When it comes to taking care of a senior dog, there are countless new considerations you need to make. On top of the regular responsibilities of owning a dog, looking after one that’s reaching its golden years can mean a whole new list of obstacles.
One of the most important things to consider when taking on this new challenge is your dog’s dental health. Although it might seem trivial when compared to diabetes, arthritis, organ issues, or any of the other countless health trials your dog may face, dental care is a crucial part of senior dog care and it can actually relate to lots of other common health issues. With proper care and consideration for your dog’s oral health, you’ll not only keep their teeth and mouth in the best possible health, but it can actually extend their life, and make things more comfortable for them overall.
Common Signs of Dental Issues in Senior Dogs
Before we look at the best practices for taking care of your dog’s dental health, let’s go over some of the biggest warning signs that your dog’s teeth and mouth need attention:
- Bad breath. Although a dog having bad breath is sometimes considered normal, it’s actually an indicator of poor oral health. Excessively bad breath on a regular basis is a sign of bacteria that is present in your dog’s mouth, which is commonly caused by infrequent brushing and oral cleaning.
- Plaque and tartar. Plaque, the sticky, bacteria-based substance that can build up on poorly-cleaned teeth, eventually hardens to become tartar, otherwise known as calculus.
- Plaque can be removed fairly easily with brushing, but once it becomes tartar, it’s much harder to remove.
- Neglecting to clean your dog’s teeth can lead to excess build-up of tartar, which can be observed as inflammation in the gums and teeth discoloration.
- Oftentimes, the full extent of tartar build-up and periodontal disease can’t be seen with just your eyes, and may only be visible via a dental x-ray.
- Changes in the way your dog eats. Another sign that your dog is experiencing dental issues could be changes in how they eat.
- A dog with sore teeth or other dental issues may eat more slowly than usual, or favor one side of their mouth when chewing their food.
- Dogs with sore mouths may just eat less overall, which is a clear sign of a major health issue in need of your attention.
- Recent lack of energy. Another more serious indicator of poor dental health in your senior dog could be a recent lack of general energy.
Now that you know what to be on the lookout for when it comes to your dog’s dental health, you should brush up on the best practices for actually keeping their teeth and mouth in the best possible shape.
Regular home brushing
Step number one for any dog owner is taking care of your dog’s teeth at home. This is not something to only take up after noticing a problem in your dog, much like how we don’t start to brush our teeth only when we discover we have a cavity. Ideally, your dog’s teeth should be brushed or wiped daily, or at the very least, two to three times a week.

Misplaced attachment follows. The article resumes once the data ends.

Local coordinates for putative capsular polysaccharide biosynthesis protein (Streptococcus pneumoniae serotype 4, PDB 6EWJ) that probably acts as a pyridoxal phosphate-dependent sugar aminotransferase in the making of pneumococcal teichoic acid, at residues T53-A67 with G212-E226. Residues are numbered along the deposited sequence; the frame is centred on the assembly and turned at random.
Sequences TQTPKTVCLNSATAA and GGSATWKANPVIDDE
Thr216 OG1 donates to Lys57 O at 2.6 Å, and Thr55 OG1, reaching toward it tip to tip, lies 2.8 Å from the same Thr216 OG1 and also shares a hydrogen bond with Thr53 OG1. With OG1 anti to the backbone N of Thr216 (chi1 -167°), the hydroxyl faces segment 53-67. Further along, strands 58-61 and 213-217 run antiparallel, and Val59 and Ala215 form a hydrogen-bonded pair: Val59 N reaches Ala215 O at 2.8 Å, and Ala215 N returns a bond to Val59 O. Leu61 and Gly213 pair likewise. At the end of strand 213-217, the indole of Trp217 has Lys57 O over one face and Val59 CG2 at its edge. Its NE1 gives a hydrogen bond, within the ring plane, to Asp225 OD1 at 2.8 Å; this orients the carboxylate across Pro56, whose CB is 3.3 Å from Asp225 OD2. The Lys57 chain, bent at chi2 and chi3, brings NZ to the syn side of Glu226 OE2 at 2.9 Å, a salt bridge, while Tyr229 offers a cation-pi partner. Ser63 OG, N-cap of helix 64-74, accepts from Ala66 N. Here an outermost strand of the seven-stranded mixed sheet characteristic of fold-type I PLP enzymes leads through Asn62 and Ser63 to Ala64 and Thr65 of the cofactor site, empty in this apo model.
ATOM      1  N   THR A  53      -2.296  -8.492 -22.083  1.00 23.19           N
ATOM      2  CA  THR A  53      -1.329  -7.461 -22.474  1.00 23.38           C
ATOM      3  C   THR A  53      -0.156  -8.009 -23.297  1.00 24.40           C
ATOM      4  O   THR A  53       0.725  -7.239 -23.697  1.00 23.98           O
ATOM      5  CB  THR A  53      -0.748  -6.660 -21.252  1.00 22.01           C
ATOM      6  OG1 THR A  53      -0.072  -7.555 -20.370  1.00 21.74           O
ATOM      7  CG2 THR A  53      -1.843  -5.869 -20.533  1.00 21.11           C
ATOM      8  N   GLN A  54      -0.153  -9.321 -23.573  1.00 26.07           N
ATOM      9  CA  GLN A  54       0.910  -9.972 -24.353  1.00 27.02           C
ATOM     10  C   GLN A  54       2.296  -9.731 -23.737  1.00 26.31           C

Brushing is an important preemptive way to care for your dog’s teeth, and is a step you should be taking from day one of caring for your dog. However, it’s possibly even more important to be diligent about brushing for your senior dog.
Dental check-ups and cleanings
Beyond home dental care, it’s crucial to get your dog’s oral health examined routinely by your veterinary team. Frequency of comprehensive oral health treatment will depend on your pet’s individual oral environment. Annual oral examination along with a health check is imperative in order to keep an eye on any potential problems before they become more serious.
Bloodwork, X-rays, and other tests
When taking your senior dog in for dental cleanings and check-ups, there are other tests and measures to take that are a very important part of monitoring your dog’s oral health. Even if a dog’s teeth and gums look healthy to the naked eye, a dental x-ray, for instance, can reveal a myriad of other issues that otherwise wouldn’t be visible. Likewise, a blood analysis can be an invaluable tool to learn about your dog’s health, revealing elevated bacteria levels or other signs of infection.
Your veterinarian will be able to make the best recommendations to monitor your dog’s health, so always follow their advice when having your senior dog consulted.
Supplements to food and water
Another great way to care for your dog’s teeth at home is through special products specifically for dental health. There are lots of specially-formulated treats and chews that help reduce the build-up of plaque and tartar. These can be great for any dog, but especially for dogs that are resistant to brushing.
When looking for dental products for your pet – look for the VOHC seal on the product. This ensures that the veterinary oral health council has approved this product & that it does in fact help with plaque and tartar build up.
As you can see, dental health is a crucial but sometimes overlooked aspect of caring for a senior dog. However, with diligent home care such as brushing and dental treats, as well as regularly checking in with your dog’s veterinarian, you can keep a good handle on their dental care and ensure they’re as healthy and comfortable as possible in their golden years.
Did you miss part 1? Click here to read Senior Dog Care Part 1: General Care Tips.
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